Similarly, PFAS, which have been associated with bladder cancer and nervous system issues for decades, are only now beginning to face possible regulation. Although companies started voluntarily phasing out PFAS over two decades ago, the EPA has just proposed enforceable limits in 2023.
According to the Environmental Working Group (EWG), a Washington D.C.-based water watchdog, the proposed changes in regulations mark the first shift in water quality standards in over two decades even though our understanding of various contaminants and their potential risks has advanced significantly during that time.
Unfortunately, regulation often lags behind current scientific understanding. As pointed out by the EWG, many of the existing U.S. and San Francisco water quality standards are outdated and not reflective of current scientific consensus.
Let’s look deeper at specific substances present in San Francisco's water that may raise concerns despite being within legal limits.
San Francisco water quality has some unique challenges. Much of it doesn’t need to be filtered, the heavy use of chlorine and chloramines with unfiltered water can cause other problems. Disinfection byproducts form when chemical disinfectants interact with organic matter. As you’ll see, they are a big problem in San Francisco. But not their only problems.
Haloacetic Acids (HAA5)
HAA5 is made up of five haloacetic acids: monochloroacetic acid, dichloroacetic acid, trichloroacetic acid, monobromoacetic acid, and dibromoacetic acid. These chemicals are known as disinfection byproducts, as they result from disinfectants like chlorine interacting with organic matter in water. Long-term exposure to HAA5 can lead to cancer.
Levels of HAA5 in San Francisco water have exceeded what the EWG recommends for safety by 319 times:
Haloacetic Acids (HAA9)
HAA9 includes all of the contaminants from HAA5 but adds bromochloroacetic acid, bromodichloroacetic acid, chlorodibromoacetic acid, and tribromoacetic acid. These are also disinfection byproducts and are also cancer-causing.
Levels of HAA9 in San Francisco water have exceeded what the EWG recommends for safety by 658 times:
Total Trihalomethanes (TTHMs)
TTHMs — like the haloacetic acids above — are formed when chlorine interacts with organic compounds in drinking water. They’re also known to be carcinogenic. This category is made up of four chemicals: chloroform, bromodichloromethane, dibromochloromethane, and bromoform.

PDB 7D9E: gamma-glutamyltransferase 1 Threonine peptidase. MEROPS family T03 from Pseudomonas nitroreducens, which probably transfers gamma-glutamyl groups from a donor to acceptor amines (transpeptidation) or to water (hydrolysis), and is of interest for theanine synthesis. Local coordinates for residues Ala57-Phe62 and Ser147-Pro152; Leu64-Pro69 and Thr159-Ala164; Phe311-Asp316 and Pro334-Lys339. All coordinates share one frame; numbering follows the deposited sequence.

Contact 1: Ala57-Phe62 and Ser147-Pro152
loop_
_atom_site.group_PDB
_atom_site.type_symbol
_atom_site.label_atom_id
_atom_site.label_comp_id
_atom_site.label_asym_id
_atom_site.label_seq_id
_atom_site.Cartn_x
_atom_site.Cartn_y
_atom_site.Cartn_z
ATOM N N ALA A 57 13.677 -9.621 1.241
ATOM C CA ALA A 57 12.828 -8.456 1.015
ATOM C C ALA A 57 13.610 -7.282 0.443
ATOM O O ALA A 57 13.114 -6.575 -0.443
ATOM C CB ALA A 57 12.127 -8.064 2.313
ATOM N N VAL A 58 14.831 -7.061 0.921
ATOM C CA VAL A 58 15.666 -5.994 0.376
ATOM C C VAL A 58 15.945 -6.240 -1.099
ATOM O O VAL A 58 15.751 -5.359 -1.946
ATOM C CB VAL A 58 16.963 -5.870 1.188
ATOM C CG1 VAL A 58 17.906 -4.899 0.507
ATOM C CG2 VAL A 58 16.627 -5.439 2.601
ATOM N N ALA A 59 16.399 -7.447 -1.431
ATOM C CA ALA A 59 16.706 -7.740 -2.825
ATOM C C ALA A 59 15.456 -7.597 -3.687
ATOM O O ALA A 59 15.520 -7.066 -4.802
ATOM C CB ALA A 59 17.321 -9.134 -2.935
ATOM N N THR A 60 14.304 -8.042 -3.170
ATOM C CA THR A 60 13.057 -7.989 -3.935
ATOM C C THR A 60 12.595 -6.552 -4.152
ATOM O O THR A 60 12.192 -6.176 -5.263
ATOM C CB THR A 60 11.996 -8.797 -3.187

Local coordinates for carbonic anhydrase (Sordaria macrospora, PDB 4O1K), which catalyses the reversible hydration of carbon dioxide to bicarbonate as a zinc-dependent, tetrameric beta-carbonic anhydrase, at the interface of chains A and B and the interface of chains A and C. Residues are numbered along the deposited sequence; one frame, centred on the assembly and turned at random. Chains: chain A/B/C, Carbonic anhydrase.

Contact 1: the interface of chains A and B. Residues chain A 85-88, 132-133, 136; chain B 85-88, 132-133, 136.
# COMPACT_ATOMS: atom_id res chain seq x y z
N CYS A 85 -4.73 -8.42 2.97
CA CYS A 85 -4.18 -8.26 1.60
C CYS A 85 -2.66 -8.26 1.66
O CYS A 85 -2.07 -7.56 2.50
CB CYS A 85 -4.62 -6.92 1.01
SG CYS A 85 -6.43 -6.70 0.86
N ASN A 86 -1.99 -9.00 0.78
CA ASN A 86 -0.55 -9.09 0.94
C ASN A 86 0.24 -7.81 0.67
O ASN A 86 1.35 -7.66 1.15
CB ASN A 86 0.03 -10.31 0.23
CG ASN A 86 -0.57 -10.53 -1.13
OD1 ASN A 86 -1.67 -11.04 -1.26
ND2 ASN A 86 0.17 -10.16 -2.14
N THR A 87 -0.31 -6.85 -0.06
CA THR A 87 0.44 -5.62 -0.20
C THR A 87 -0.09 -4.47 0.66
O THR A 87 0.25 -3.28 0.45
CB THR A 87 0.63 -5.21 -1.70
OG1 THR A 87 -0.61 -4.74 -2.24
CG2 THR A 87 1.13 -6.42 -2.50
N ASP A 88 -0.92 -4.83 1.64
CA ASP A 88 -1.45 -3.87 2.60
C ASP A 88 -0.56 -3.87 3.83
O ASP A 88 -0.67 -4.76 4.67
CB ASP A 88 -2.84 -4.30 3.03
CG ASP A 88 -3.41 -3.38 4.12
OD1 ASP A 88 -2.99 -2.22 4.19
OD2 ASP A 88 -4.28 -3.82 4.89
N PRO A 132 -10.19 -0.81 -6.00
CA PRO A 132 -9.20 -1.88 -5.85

Levels of TTHMs in San Francisco water have exceeded what the EWG recommends for safety by 274 times:
Chromium is another common contaminant found in U.S. water supplies. It can occur naturally but is also an industrial pollutant. Although it’s known to be a carcinogen, this contaminant is still unregulated by the EPA.
Chromium levels in San Francisco water have exceeded what the EWG recommends for safety by 4.5 times:
Carbon tetrachloride is a synthetic compound that was commonly used as a solvent and cleaning agent. It is a volatile organic compound known to have harmful effects on the liver, kidneys, and central nervous system. Additionally, it is a probable human carcinogen. This chemical is now largely restricted due to its ozone-depleting properties and health risks.
Levels of carbon tetrachloride in San Francisco water have exceeded what the EWG recommends for safety by 7.3 times:
With a little over 9 parts per million (ppm) of dissolved minerals, San Francisco has moderately hard water. Water hardness is measured by the concentrations of dissolved minerals like calcium and magnesium in water. The higher the concentration, the harder the water.
When water passes over soil and rocks, it dissolves minerals and carries them along until depositing them elsewhere. While consuming hard water isn’t considered to have negative health effects, when hard water minerals deposit themselves in your plumbing and on your surfaces, they can wreak havoc. Hard-to-clean limescale gives bacteria a place to grow, and the minerals mix with soap to create soap scum on your skin and hair so you never get fully clean.
If you’re dealing with hard water in San Francisco, a high-quality water softener will fix the issue.
Yes, San Francisco does fluoridate their water as part of the water treatment process. Like many American water utilities, San Francisco adds fluoride to their tap water as a public health measure. Fluoride has been shown to strengthen and rebuild tooth enamel, which decreases the instances of dental cavities.
Some people welcome this benefit while others would rather control their own fluoride use. If you’d like to remove fluoride from your water, you should be aware that most water filters or boiling water will not remove fluoride. For that, you’ll need a high-quality reverse osmosis filtration system.
San Francisco is a beacon for environmental sustainability and cultural diversity, but even this progressive city faces challenges with water resources. Issues like aging infrastructure, contamination from industrial pollutants, and climate change affect San Francisco water quality.
If you want the best-tasting clean water straight from your San Francisco tap, HomeWater can help. HomeWater's UPSTREAM 4-Stage Whole Home Water Filters can improve your water quality by removing impurities like sediment, chloramines, DPBs, PFAS, microplastics, heavy metals like chromium, and more.
Elevate your San Francisco water experience with HomeWater.